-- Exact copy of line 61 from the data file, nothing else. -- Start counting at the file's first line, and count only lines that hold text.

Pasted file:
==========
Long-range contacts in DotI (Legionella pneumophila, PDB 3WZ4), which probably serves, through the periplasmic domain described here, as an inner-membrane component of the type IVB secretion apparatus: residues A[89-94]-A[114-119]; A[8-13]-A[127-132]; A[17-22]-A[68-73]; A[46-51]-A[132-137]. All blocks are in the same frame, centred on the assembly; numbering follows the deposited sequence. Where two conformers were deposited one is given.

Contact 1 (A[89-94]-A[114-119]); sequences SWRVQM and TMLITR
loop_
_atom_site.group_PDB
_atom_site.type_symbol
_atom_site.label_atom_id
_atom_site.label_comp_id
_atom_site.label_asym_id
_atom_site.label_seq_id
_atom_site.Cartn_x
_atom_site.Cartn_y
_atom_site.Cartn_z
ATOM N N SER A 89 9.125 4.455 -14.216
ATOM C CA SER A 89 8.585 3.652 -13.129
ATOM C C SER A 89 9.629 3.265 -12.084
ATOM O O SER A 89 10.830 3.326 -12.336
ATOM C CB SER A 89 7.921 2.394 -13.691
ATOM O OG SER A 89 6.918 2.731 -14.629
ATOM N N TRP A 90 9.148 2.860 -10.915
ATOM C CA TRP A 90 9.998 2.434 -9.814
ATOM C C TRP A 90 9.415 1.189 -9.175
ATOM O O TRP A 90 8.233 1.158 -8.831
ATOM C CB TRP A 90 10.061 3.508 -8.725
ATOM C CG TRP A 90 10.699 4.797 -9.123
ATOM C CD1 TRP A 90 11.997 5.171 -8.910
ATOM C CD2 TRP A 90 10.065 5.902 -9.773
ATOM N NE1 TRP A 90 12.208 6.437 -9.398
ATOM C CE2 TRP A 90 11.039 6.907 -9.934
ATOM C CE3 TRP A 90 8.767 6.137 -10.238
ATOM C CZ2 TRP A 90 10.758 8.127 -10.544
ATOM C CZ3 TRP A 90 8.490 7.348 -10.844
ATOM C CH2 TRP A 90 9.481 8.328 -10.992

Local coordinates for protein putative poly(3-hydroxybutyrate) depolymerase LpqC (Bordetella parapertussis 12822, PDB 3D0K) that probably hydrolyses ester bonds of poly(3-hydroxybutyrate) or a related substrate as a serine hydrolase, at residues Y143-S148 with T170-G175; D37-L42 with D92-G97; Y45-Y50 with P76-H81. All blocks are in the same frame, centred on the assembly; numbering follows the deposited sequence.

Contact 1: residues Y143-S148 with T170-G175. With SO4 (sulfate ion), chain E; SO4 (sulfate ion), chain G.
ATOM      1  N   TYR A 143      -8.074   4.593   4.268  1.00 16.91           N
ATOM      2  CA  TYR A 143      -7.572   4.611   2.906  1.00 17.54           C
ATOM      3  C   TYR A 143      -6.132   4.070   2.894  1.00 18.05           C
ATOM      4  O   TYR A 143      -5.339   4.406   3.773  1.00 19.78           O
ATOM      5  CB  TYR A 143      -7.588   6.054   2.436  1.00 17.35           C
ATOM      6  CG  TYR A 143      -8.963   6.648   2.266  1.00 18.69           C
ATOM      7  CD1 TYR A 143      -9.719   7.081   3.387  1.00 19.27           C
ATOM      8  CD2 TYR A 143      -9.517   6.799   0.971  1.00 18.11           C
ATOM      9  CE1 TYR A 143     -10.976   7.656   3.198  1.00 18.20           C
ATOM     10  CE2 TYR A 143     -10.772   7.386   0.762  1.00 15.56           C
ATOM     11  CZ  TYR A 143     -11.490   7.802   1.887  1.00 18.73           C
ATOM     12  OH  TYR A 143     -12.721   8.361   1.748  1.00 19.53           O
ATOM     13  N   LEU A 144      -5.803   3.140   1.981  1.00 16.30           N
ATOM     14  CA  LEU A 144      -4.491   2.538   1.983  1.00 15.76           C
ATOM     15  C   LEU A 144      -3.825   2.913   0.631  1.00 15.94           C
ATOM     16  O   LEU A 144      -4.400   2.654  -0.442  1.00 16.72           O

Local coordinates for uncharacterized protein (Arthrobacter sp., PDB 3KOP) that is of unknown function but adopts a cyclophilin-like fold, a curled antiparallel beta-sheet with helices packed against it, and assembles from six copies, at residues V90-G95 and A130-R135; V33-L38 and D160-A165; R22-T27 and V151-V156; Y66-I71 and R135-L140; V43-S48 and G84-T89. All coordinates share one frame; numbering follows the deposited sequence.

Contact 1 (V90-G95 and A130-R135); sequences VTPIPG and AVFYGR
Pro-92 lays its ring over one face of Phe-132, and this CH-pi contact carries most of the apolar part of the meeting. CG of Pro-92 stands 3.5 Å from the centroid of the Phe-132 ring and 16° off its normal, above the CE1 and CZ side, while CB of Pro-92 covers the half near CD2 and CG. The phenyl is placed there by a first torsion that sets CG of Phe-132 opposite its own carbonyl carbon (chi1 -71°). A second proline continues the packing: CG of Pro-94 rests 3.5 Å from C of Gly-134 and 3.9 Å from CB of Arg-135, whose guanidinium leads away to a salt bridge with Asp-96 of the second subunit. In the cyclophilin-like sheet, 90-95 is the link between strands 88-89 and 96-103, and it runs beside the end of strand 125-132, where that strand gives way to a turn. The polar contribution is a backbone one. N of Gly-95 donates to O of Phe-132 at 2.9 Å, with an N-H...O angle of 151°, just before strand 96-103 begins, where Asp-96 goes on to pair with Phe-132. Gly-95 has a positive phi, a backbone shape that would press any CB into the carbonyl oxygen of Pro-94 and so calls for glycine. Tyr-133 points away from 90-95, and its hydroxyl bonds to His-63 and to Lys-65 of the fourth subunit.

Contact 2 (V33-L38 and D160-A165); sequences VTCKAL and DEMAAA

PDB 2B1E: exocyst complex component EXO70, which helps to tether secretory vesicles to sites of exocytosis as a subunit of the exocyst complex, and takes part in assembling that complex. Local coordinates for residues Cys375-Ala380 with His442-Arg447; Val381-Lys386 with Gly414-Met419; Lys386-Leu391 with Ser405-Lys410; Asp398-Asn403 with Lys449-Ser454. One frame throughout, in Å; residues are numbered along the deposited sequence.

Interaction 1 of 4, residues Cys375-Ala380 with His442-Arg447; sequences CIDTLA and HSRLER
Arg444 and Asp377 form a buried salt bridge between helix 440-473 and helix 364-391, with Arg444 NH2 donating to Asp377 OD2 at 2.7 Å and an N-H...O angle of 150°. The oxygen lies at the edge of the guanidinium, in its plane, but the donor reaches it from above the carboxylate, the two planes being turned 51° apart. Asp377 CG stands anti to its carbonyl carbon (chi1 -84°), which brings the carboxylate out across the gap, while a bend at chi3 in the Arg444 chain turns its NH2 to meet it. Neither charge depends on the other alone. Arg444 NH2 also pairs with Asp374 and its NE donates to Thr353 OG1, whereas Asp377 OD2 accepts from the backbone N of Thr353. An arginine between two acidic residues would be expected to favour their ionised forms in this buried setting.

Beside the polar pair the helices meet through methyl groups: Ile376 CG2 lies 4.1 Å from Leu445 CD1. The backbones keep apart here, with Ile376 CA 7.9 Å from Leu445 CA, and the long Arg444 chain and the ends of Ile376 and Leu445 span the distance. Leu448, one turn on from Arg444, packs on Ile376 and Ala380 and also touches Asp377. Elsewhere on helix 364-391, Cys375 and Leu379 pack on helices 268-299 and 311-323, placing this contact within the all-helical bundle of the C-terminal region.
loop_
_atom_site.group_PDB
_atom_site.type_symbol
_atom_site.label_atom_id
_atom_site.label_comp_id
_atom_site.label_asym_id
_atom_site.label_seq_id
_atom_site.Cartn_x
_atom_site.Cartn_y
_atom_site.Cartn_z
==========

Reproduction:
_atom_site.type_symbol